Bank Offers Handguns in Lieu of Interest
HARRISBURG, Ill. (AP) _ Mention a gun in most banks and tellers get edgy. But bankers in this southern Illinois town say they are scaring up millions of dollars in deposits by giving special-edition guns as deposit premiums.
For three years, First Bank & Trust of Harrisburg has been providing a three-piece set of revolvers in lieu of interest on special certificates of deposit. Recently it switched the premium to a two-gun set of semi-automatic weapons.
″It was daring for the bank to do this,″ said advertising executive David England of Carterville, who came up with the idea.
″But it has paid off,″ he said Friday. ″It’s brought hundreds of depositors from all over.″
The promotion is aimed at both collectors and investors, and the bank attracts business by advertising the special-edition Smith & Wesson guns in weapons-oriented publications, said Donald M. Medley, bank vice president.
″We decided that, if we could get Smith & Wesson to make these guns and work this promotion with our little bank, it would help us raise millions of dollars in new revenue outside our particular geographical area, which it’s done,″ he said.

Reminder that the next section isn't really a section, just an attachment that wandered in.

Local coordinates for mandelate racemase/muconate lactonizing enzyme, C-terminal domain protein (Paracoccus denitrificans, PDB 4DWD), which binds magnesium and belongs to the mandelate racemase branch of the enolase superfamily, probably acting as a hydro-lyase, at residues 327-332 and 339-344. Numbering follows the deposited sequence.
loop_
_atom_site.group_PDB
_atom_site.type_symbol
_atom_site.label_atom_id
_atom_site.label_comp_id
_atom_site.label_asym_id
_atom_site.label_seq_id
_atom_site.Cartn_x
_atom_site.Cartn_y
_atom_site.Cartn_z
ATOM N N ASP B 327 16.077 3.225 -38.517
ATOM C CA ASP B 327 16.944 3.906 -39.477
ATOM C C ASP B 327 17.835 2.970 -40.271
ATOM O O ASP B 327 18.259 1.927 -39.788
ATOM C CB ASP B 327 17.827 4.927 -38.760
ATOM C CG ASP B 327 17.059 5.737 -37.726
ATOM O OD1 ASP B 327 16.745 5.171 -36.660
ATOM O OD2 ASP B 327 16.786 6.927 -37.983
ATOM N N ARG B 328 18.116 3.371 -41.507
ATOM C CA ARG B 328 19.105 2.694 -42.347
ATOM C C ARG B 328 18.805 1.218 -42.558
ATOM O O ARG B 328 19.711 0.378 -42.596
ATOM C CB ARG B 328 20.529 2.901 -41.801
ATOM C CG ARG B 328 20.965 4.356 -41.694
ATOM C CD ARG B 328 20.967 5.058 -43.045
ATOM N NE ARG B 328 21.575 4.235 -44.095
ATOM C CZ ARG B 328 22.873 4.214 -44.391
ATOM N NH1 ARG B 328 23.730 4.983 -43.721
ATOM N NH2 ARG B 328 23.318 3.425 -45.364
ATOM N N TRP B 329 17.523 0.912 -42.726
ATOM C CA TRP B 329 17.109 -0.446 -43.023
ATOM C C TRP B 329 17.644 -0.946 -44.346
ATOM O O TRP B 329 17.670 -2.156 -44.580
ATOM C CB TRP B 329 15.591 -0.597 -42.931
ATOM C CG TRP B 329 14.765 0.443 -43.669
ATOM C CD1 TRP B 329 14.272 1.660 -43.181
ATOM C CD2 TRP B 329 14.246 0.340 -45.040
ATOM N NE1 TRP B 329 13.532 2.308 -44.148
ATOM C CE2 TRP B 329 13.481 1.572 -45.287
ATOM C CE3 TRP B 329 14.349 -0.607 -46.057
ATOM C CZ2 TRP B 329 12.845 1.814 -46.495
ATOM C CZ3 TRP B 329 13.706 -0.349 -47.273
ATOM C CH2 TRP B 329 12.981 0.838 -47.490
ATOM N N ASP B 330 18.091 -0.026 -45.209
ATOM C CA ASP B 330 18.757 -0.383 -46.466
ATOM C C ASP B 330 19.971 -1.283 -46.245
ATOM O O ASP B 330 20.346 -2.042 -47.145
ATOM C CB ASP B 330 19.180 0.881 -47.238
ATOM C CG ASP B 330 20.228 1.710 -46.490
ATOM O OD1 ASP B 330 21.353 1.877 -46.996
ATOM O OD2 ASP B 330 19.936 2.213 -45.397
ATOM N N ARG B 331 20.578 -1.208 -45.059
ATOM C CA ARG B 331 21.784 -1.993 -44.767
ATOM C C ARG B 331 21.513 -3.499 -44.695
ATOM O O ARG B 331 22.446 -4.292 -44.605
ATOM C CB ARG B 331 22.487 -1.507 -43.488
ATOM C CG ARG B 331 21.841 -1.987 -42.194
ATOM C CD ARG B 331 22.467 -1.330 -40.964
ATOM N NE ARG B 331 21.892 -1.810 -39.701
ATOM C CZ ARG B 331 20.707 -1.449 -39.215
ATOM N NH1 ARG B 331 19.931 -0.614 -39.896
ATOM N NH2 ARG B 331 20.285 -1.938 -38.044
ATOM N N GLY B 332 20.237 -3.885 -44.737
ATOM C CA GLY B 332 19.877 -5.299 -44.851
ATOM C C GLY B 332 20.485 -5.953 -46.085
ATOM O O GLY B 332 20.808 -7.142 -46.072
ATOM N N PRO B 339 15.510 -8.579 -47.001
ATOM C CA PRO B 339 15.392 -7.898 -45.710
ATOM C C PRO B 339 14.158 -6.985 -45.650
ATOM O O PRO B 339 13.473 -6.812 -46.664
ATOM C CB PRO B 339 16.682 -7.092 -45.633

Medley would not reveal how much the promotion has generated in deposits or divulge the bank’s assets, citing Securities and Exchange Commission rules.
But he said the bank in this town of 10,400 people, about 55 miles southwest of Evansville, Ind., had received deposits from across the country.
The bank keeps a licensed gun dealer on its staff for the transactions.
″We came up with a three-gun set in a presentation case: a .44 Magnum, a .22-caliber and a .357 Magnum,″ England said.
″Hundreds of sets went out, and we’ve just now gone to a two-gun set: a .45-caliber and a 9-millimeter automatic.″
Depositors can collect the guns by keeping their money in the bank from six months to 10 years, depending on the size of the deposit.
For example, a six-month CD would require a $35,850 deposit, but a 10-year CD only $2,000.
″The effective yield - the cost of the guns - is equivalent in value to interest,″ England said.